Monday, April 28, 2008

So I was looking at Big Think. There was an entry of the day about Educating the Masses,
Making American Students Competitive in a Global Economy by John McCain. Here's how it reads:

In addition to fixing up the No Child Left Behind Act, Senator John McCain has some other ideas for helping American students get ahead:

"I think also we have to think about incentivizing (my bold) math, science and engineering students, because that's the need for the future economy of this country and we have a real shortage of 'em. I'd like to make education affordable and available to every single American. I'm not saying that they'd have to receive that education; but at least it would be available and affordable, and we're a ways from that. But it would start with telling math, science and engineering students that we're gonna do everything we can to make sure they receive an education in those specialties, and then broaden it out into every other."
Incentivise? Huh? Is that really a word? I guess it's as good as 'em for them and gonna for going to and starting a sentence with But. (Remember when that wasn't allowed?) But incentivise. I just had to look that one up and found the following on iFractal:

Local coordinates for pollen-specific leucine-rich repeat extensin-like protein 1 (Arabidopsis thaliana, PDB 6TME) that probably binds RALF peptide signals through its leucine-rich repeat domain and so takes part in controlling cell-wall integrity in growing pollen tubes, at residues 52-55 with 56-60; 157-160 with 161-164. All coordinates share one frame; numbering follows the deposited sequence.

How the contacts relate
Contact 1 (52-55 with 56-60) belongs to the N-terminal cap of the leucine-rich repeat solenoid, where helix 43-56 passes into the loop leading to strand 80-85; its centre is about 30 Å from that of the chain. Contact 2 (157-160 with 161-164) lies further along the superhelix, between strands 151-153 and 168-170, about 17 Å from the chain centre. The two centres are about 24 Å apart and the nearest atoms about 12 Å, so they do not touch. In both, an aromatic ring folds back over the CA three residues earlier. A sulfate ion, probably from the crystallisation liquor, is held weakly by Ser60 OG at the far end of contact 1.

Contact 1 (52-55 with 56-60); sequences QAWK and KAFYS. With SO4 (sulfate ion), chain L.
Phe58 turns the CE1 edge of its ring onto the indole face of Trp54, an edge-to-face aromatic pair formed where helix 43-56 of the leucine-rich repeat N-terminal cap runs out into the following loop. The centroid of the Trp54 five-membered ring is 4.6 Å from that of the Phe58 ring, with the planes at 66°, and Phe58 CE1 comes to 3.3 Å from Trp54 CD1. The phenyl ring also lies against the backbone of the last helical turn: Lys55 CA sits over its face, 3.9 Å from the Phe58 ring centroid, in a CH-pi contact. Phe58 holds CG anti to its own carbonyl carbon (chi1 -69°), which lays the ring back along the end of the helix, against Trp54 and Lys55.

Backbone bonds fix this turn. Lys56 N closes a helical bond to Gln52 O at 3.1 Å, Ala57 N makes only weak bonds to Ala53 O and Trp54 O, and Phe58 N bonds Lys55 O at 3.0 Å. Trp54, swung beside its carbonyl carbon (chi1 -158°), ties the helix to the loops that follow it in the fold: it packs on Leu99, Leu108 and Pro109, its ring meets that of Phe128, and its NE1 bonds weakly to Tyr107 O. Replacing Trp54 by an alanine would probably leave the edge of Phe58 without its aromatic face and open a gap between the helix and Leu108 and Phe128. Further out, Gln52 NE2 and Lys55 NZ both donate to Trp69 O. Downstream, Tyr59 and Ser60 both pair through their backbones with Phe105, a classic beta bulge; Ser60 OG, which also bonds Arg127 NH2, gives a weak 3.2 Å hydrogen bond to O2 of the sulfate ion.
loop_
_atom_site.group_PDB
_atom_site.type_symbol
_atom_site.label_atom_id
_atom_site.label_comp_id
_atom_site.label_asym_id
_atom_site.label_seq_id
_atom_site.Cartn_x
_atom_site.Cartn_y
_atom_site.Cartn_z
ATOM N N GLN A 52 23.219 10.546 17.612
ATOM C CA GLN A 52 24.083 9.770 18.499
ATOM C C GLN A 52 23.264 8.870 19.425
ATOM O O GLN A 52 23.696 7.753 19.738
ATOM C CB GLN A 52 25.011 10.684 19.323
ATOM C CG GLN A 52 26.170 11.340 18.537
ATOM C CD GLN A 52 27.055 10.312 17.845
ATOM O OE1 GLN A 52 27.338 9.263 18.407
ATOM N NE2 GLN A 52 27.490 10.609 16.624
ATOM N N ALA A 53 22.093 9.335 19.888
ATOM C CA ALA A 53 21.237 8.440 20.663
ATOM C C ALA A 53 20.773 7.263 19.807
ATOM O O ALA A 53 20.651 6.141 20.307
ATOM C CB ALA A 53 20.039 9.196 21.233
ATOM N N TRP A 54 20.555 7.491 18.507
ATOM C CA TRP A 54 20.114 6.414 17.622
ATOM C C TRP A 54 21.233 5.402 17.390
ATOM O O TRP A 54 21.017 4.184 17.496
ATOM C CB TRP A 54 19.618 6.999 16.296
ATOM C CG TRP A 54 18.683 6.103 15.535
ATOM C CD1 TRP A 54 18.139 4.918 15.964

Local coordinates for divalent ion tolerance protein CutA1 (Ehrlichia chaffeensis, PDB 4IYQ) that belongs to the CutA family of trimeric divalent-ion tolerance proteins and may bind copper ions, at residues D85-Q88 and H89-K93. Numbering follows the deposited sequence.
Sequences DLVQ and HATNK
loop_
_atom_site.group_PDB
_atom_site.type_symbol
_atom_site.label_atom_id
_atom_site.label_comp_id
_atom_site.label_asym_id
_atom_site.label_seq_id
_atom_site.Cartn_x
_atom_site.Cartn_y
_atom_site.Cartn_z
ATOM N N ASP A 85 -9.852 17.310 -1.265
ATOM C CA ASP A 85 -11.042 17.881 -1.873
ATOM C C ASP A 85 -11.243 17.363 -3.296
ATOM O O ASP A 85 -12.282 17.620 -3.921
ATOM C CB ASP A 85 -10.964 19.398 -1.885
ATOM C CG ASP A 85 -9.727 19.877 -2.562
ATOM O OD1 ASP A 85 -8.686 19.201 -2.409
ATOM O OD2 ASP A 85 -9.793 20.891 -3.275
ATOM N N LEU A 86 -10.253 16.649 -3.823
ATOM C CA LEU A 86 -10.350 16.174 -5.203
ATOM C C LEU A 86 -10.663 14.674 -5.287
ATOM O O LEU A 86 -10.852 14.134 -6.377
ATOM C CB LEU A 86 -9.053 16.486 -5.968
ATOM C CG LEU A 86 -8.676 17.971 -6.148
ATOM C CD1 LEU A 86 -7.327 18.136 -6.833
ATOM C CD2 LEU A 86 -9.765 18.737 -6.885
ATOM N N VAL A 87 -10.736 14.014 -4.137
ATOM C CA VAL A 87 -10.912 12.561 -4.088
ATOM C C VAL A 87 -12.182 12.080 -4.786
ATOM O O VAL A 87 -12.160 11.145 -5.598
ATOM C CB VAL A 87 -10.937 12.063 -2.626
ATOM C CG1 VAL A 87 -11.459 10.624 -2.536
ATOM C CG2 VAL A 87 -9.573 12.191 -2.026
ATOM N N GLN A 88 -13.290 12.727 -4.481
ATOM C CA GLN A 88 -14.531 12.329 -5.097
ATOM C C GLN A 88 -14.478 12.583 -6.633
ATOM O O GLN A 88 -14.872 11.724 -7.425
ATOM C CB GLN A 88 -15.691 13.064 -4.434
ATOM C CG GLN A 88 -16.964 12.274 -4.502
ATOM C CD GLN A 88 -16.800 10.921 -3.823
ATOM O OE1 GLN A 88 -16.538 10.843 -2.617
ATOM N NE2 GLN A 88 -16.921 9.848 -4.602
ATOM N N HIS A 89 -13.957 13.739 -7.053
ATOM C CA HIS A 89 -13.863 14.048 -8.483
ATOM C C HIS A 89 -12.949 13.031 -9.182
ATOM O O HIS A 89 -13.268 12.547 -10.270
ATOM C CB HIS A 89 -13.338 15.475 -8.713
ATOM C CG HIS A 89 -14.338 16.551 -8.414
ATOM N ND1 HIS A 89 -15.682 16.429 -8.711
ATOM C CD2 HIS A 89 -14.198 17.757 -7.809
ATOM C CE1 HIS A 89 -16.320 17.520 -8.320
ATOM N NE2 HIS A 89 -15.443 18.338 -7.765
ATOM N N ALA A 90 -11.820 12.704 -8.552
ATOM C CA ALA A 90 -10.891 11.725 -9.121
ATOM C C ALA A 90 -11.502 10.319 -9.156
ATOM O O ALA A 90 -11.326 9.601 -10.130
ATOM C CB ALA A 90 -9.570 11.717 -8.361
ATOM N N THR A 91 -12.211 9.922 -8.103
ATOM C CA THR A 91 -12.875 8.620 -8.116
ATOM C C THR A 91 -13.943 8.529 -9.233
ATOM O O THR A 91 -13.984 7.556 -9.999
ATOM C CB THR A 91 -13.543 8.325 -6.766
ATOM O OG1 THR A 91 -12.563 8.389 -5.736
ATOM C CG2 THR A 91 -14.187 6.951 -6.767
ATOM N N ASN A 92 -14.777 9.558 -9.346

Unfortunate coinages are turning up like bad pennies. And we seem to be making up words at an alarming rate.

“In the same way that people in social groups tend to wear similar clothes, people create slang and new words to show that they’re all part of the same group, ” says Grammar Girl. It’s about group identity.

Can You Incentivize Someone?
My introduction to business slang was in MBA school. My classmates started saying “incentivize” to mean “motivate.” They thought it sounded cool. I had a real aversion to the made-up word. Much to my dismay, incentivize seems to have made it into popular use. I find motivate to be infinitely cleaner. In fact, I’m committed to never using incentivize in any written piece again.

Is It Wrong to Verbify?
Is it wrong to create a verb from a noun, adjective, or other word? Is it wrong to verbify? Grammar Girl says she doesn’t object to verbifications (more slang) when they’re smoother to write and they allow for cleaner sentences. In fact, I just penciled in my edits.

Is Verbification an Internet Phenomenon?
I’m not exactly blaming the Internet for another social ill. I’m just noting that there’s a rapid explosion of business slang that is related to Internet products. You know you hit it big when the name of your product becomes the generic verb for doing something. Right Google? Googling, twittering, digging – I’m even used to slashdotting. They all sound fine to me. I’m not so wild about facebooking – maybe verbification is something to think about when naming your next start-up.
I looked up Judification on Grammar Girl - Your search for judification produced 0 results.

Ah, give it time. Urban Dictionary, here I come.

1 comment:

Betty said...

When I was working, I was always confused by the theory that we were all working together to "grow" the company. I had a mental image of all the women in the office, watering cans at the ready, sprinkling the managers on a daily or weekly basis.